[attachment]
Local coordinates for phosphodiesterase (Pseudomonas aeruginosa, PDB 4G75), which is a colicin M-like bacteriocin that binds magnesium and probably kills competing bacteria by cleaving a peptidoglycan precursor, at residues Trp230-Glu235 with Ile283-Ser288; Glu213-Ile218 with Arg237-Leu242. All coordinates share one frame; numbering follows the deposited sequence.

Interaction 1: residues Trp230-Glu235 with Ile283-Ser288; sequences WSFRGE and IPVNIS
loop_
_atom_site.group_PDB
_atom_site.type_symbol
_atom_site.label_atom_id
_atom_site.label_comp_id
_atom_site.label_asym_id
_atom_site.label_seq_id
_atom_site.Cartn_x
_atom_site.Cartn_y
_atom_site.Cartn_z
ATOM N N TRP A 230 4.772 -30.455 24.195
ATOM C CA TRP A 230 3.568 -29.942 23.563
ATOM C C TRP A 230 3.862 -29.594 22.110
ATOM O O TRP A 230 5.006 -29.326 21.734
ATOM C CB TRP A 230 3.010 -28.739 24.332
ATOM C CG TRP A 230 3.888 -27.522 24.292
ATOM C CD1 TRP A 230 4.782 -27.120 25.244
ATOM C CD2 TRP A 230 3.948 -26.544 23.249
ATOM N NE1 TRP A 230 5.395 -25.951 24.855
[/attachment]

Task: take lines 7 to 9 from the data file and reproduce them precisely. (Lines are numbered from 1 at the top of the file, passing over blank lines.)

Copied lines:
_atom_site.label_comp_id
_atom_site.label_asym_id
_atom_site.label_seq_id